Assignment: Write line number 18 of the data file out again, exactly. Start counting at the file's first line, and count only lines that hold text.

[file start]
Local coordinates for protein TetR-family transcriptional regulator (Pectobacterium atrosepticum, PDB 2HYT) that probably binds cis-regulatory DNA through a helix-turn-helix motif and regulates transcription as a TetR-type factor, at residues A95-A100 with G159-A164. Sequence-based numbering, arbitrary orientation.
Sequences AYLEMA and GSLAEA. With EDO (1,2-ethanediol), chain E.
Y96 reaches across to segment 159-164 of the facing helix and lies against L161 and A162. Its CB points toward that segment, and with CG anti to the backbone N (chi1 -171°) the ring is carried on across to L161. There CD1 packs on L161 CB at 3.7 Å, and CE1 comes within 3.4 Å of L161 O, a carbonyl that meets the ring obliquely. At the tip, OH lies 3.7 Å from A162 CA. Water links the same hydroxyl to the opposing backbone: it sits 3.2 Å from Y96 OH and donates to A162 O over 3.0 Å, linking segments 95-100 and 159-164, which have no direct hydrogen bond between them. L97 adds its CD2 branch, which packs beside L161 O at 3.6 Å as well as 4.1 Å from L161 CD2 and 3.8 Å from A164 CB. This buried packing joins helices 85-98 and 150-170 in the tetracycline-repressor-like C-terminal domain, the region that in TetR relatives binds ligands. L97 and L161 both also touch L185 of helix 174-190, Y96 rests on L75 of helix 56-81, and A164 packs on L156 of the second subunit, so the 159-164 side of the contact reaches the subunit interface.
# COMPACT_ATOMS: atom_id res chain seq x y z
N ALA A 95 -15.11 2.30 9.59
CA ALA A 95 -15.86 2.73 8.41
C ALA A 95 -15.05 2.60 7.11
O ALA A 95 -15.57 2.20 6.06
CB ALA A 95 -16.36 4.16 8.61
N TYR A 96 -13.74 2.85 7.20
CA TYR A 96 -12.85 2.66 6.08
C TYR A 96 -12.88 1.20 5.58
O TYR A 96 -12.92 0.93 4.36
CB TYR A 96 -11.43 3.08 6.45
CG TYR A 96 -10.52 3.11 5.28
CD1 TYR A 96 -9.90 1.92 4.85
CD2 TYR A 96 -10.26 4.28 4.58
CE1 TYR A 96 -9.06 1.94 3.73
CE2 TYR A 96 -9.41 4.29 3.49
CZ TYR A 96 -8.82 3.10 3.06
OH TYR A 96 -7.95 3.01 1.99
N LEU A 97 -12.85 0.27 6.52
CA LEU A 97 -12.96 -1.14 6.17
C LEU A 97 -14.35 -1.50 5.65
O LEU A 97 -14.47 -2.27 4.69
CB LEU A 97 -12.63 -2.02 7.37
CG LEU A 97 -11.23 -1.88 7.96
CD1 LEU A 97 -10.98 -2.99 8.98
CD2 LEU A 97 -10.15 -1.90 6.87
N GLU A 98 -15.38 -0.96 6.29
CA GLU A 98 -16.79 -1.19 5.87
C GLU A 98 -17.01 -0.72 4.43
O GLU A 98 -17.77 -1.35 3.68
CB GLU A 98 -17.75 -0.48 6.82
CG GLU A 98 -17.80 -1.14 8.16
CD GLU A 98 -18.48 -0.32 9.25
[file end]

CE1 TYR A 96 -9.06 1.94 3.73